Many young adults with autistic spectrum conditions (ASC) fail to achieve their potential outcomes in the early years after leaving full-time education. Access to transition support and appropriate services within the adult sector are key issues.
This report presents findings of a study that explored ways in which young people with ASC (including those with high functioning autism and Asperger’s syndrome) are supported over the transition period and into young adulthood. It also sought to understand and describe the experiences of young adults and their parents during this period.
- Some localities had developed systems which ensured all young people with a diagnosis of ASC were supported in preparing for and planning leaving school.
- College careers could be foreshortened because mainstream colleges struggled to support young people with ASC, particularly managing behavioural issues.
- Young people and their families lacked autism-specific advice and support as they anticipated leaving further education.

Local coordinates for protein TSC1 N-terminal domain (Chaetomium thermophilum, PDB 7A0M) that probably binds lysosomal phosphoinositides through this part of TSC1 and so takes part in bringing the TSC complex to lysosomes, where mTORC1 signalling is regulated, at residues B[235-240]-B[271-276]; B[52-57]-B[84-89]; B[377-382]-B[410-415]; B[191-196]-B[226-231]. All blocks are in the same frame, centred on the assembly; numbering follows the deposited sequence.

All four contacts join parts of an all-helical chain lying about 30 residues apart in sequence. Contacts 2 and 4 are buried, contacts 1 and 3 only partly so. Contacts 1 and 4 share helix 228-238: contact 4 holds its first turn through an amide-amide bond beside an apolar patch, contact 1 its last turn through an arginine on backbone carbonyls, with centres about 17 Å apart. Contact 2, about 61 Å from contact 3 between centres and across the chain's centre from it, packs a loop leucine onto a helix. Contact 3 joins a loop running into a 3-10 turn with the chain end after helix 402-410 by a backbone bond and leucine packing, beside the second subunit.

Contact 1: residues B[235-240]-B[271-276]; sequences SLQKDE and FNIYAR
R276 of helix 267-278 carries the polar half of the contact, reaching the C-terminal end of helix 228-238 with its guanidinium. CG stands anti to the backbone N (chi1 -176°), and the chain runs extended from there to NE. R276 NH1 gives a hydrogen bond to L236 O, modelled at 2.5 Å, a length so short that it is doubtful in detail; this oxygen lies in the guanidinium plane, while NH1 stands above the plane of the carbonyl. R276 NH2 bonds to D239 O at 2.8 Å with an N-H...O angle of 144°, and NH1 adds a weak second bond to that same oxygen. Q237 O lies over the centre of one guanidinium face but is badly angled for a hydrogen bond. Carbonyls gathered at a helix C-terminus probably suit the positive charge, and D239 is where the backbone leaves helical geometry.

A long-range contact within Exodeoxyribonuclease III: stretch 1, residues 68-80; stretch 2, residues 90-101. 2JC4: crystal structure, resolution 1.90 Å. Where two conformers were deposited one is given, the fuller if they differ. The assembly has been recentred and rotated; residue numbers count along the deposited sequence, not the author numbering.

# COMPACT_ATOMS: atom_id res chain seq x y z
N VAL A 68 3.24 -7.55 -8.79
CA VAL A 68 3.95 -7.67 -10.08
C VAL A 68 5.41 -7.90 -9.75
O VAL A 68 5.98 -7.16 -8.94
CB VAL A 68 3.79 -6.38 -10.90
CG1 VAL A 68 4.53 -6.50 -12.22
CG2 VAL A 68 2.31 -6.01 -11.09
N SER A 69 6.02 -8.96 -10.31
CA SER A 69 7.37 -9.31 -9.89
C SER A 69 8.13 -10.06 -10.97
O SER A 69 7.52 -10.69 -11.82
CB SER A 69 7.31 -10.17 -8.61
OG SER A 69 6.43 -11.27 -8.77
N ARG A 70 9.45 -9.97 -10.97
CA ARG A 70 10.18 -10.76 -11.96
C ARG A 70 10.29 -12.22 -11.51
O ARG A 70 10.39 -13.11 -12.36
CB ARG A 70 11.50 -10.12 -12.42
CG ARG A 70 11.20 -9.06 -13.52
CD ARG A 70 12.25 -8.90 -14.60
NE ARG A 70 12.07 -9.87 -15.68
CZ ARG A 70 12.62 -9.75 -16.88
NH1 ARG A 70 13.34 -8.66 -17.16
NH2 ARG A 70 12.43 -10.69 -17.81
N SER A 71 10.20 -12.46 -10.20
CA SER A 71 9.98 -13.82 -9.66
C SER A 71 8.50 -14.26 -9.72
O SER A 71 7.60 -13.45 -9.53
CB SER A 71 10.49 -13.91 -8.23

- The absence of any meaningful daytime occupation, and the increased vulnerabilities associated with greater independence, were enormous worries for parents.
- A lack of appropriate employment opportunities and insufficient (specialist) support to gain and maintain employment, were key barriers to paid work.
- Young adults endorsed the benefits of autism-specific, preventive or ‘low intensity’ support. Peer support opportunities were highly valued.
- Parents found themselves, often reluctantly, assuming a key-worker role. They felt unskilled and uninformed in this role.
Reference: Beresford, B., Moran, N., Sloper, P., Cusworth, L., Mitchell, W., Spiers, G., Weston, K. and Beecham, J. (2013) Transition to Adult Services and Adulthood for Young People with Autistic Spectrum Conditions, Working Paper, no: DH 2525, Social Policy Research Unit, University of York, York.